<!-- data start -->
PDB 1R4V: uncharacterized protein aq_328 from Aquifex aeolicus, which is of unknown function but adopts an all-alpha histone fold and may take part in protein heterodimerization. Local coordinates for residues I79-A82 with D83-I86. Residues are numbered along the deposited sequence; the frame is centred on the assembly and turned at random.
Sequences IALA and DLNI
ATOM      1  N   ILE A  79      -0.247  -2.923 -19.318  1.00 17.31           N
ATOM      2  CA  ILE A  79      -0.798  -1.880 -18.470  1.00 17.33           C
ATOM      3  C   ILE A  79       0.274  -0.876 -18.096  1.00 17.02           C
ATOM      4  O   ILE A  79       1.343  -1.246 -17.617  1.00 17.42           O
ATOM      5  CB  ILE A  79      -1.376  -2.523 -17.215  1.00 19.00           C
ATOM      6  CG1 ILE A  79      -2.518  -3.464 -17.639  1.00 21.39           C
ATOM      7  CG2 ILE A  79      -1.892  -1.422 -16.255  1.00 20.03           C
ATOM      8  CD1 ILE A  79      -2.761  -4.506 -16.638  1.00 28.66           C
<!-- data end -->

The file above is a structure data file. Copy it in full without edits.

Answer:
PDB 1R4V: uncharacterized protein aq_328 from Aquifex aeolicus, which is of unknown function but adopts an all-alpha histone fold and may take part in protein heterodimerization. Local coordinates for residues I79-A82 with D83-I86. Residues are numbered along the deposited sequence; the frame is centred on the assembly and turned at random.
Sequences IALA and DLNI
ATOM      1  N   ILE A  79      -0.247  -2.923 -19.318  1.00 17.31           N
ATOM      2  CA  ILE A  79      -0.798  -1.880 -18.470  1.00 17.33           C
ATOM      3  C   ILE A  79       0.274  -0.876 -18.096  1.00 17.02           C
ATOM      4  O   ILE A  79       1.343  -1.246 -17.617  1.00 17.42           O
ATOM      5  CB  ILE A  79      -1.376  -2.523 -17.215  1.00 19.00           C
ATOM      6  CG1 ILE A  79      -2.518  -3.464 -17.639  1.00 21.39           C
ATOM      7  CG2 ILE A  79      -1.892  -1.422 -16.255  1.00 20.03           C
ATOM      8  CD1 ILE A  79      -2.761  -4.506 -16.638  1.00 28.66           C